Q: I’ve recently come to Canada and I’ve been trying to obtain credit, but I’m finding it’s difficult as a newcomer. What advice do you have?
A: As a new immigrant, there are some basic steps you can take to begin the process of building your credit history. Continue reading
You had to show proof of substantial savings in order to immigrate to Canada, so you already know how to save. Don’t stop now! Saving now that you’re in Canada is even more important.
Of course, it may take some time to find a good job, so you will be dipping into those hard-earned savings to get by for a while, but the minute you start earning income again, remember to pay yourself a little first! Put a little bit away for your family and future, either in a simple savings account or through other forms of investment.
Post-secondary education in Canada is expensive. Many students have to take on substantial student loans to pay for their studies, and then struggle for years to repay them. You can make the future easier on your children by investing in a Registered Education Savings Plan (RESP).
If you have the possibility to make substantial investments, you may want to enlist the assistance of a certified financial planning professional. You may not be knowledgeable about the complicated world of modern finance or you may not have time to dedicate to research.
Your family financial situation will be of top concern after you immigrate to Canada. You are going to have to juggle many expenses to start your new life in Canada. The cost of living in Canada can be quite high compared to earnings, so be prepared to budget and plan how much you earn versus how much you spend.
While getting a credit card and building your credit history is important for your future (i.e., applying for a mortgage), it’s important you don’t get caught up in the mistake of spending too much on credit than you can really afford.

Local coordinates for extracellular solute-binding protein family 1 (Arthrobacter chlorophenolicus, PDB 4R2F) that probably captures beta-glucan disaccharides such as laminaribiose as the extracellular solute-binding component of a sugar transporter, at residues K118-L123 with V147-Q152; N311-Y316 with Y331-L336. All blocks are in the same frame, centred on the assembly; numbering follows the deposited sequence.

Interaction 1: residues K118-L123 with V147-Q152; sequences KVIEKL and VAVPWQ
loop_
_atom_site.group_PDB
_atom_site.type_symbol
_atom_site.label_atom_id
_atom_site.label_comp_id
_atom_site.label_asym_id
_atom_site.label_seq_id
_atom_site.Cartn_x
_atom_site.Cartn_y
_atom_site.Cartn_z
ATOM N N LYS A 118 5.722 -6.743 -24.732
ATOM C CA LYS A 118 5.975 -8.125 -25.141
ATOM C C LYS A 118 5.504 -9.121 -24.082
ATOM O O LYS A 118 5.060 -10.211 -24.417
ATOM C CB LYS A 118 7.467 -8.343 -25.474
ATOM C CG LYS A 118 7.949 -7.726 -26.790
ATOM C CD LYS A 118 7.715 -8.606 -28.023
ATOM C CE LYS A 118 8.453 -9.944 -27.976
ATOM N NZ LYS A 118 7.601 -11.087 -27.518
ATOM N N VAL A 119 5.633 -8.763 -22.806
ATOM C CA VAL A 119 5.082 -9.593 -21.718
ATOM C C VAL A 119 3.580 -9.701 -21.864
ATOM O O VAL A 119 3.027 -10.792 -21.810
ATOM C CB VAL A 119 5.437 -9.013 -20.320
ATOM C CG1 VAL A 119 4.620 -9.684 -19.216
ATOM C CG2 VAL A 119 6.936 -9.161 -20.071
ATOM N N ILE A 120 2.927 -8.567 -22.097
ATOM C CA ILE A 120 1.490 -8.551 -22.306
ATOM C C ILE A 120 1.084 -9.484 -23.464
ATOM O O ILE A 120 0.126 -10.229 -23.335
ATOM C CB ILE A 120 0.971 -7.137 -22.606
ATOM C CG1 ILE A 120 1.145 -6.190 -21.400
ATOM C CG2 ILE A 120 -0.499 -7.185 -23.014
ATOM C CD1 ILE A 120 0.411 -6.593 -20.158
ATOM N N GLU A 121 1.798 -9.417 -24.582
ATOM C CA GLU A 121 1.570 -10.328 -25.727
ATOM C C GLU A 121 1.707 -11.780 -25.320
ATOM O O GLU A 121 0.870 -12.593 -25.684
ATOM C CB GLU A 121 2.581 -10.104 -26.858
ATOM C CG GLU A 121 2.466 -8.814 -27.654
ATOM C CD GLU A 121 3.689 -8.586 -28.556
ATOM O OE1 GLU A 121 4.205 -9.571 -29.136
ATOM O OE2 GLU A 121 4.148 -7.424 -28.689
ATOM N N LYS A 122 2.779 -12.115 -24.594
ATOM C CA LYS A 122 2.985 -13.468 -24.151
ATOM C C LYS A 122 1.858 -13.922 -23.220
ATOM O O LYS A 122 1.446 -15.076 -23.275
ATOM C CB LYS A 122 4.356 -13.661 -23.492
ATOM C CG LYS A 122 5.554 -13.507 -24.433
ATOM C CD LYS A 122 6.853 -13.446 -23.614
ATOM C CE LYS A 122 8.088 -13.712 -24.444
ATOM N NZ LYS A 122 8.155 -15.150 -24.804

Too much debt can impact your ability to buy a home and build a solid life in Canada.
1. Get a Social Insurance Number
Obtaining a Social Insurance Number (SIN) is the first step you need to take in order to navigate the Canadian system. You will need this nine-digit number to open a bank account, apply for health insurance, get employed and access certain services. On the Service Canada website (http://www.servicecanada.gc.ca/) you can find instructions on how to apply for a SIN.
Opening a bank account is one of the first things any newcomer should do. You will need it to have easy access to your money and to pay for various goods and services; also, most employers prefer to deposit salaries in chequing accounts.
One of the most important factors in your personal financial situation is how much you earn, versus how much you spend. It’s important not to spend more than you earn, but many Canadians get caught in too much debt, trying to “keep up with the Jones” — in other words, have everything you want, from cars to electronics, even if you can’t afford it.
Types of mortgages
Choosing the best option for your mortgage is an essential step when buying real estate in Canada. The type of mortgage you take on will affect your living standards until the mortgage term time.
Learning to navigate the Canadian tax system will make your life here a lot easier. Once you become employed, you will see that a good chunk of your earnings goes to taxes, maybe more than what you were used to in your native country. Continue reading